canadian pondweed does not have stomata. How then does carbon dioxide enter the leaves of the plant so that photosynthesis can take place?

Completely submerged water plants like seagrasses and pondweed (Elodea canadensis) lack stomata so they derive nearly all of their photosynthetic carbon through their roots.

Because the other life in the pond will release CO2 into the water where it will dissolve and deposit on the sea floor, CO2 is taken up by the pondweed through its roots.

Photosynthetic organs of most higher plants normally have access to atmospheric CO2 through stomatal pores which also serve as variable valves to control the loss of H2O vapour which accompanies CO2 uptake.

The acquisition of stomata is commonly thought to have been a crucial development permitting ‘conquest’ of land and direct access of plants to atmospheric CO2. Only in desert stem succulents during drought do stomata remain so tightly closed in the light that the photosynthetic tissues are dependent on internal CO2 generated through the photosynthetic pathway known as crassulacean acid metabolism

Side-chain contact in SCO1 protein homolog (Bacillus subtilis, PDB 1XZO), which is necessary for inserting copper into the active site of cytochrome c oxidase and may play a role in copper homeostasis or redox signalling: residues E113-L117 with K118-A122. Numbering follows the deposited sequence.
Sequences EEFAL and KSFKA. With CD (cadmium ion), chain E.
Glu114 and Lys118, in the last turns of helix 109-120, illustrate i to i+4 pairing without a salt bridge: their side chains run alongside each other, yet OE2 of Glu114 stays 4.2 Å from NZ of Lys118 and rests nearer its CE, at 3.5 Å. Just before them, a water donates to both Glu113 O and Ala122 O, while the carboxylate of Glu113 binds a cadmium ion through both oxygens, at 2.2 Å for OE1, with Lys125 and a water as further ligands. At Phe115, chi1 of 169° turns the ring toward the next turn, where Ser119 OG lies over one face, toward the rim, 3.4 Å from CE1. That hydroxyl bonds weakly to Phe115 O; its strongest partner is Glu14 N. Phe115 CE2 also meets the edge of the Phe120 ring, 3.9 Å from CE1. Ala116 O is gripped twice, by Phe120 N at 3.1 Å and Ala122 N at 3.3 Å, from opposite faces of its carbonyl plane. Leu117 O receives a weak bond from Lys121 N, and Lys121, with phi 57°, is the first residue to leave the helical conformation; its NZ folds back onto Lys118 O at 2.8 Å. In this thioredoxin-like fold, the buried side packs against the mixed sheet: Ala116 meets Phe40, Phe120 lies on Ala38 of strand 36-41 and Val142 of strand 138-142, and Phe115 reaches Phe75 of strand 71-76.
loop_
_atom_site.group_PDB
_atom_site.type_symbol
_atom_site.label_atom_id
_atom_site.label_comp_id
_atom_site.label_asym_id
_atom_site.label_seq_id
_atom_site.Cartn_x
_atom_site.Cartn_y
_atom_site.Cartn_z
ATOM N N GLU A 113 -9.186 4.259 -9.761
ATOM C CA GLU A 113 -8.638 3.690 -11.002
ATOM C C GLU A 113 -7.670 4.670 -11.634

Functional stomata are absent in submerged aquatic plants and in non-vascular land plants (for example, mosses) which are normally covered by a water film. Although it is now clearly established that some aquatic plants assimilate large amounts of CO2 from the sediment via roots, terrestrial plants are thought to assimilate only insignificant amounts of CO2 via this path. -

See's Photosynthesis in Aquatic Plants to learn more.

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